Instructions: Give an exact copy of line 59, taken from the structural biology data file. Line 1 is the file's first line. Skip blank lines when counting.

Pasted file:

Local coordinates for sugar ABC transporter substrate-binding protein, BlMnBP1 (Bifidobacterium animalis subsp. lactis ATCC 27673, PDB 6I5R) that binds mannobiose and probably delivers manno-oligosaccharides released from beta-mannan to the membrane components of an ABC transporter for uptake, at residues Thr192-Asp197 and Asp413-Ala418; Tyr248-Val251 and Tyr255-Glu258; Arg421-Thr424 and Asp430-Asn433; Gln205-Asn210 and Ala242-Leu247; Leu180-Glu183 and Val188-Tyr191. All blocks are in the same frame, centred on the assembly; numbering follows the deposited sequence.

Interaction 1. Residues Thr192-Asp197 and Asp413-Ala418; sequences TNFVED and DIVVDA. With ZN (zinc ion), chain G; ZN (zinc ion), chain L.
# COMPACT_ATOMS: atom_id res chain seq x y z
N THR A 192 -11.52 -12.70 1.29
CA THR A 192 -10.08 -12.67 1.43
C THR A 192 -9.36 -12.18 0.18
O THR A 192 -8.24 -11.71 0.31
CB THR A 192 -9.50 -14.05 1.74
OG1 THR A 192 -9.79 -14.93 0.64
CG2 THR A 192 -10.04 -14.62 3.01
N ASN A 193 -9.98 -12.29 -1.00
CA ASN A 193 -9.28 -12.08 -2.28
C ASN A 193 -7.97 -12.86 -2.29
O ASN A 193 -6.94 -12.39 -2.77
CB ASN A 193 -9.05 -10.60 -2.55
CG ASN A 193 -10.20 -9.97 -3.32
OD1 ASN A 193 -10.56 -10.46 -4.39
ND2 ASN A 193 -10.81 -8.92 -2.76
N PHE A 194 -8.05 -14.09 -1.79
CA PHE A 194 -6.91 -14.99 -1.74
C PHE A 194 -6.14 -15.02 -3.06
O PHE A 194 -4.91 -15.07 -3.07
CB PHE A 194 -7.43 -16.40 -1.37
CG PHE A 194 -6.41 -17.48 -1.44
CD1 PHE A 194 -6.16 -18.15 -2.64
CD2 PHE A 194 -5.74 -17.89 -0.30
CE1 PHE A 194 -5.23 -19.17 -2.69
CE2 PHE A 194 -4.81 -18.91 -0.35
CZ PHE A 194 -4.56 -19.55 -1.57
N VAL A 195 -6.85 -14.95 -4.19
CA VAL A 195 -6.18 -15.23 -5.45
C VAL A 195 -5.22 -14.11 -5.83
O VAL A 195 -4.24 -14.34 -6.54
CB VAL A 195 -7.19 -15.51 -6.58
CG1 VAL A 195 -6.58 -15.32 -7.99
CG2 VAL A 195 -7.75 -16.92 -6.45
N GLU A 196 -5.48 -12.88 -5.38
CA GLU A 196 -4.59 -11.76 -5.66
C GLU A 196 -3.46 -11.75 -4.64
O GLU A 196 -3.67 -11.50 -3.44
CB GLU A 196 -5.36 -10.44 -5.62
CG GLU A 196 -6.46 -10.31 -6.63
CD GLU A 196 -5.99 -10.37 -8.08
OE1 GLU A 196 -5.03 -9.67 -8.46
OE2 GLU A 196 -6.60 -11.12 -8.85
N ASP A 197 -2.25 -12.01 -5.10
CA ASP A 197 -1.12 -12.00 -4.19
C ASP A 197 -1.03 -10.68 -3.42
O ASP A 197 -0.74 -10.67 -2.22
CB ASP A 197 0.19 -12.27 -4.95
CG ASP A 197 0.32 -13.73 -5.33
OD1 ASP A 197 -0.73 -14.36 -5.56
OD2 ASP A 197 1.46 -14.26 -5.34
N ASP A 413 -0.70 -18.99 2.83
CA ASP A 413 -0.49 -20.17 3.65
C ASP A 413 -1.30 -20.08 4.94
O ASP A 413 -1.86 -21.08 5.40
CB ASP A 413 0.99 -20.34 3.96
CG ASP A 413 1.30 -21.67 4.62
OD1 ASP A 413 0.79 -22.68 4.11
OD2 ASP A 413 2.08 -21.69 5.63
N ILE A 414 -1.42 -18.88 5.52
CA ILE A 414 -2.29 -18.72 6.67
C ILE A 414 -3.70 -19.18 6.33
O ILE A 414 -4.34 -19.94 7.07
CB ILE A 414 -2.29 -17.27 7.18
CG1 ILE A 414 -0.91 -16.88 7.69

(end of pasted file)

CG ASP A 413 1.30 -21.67 4.62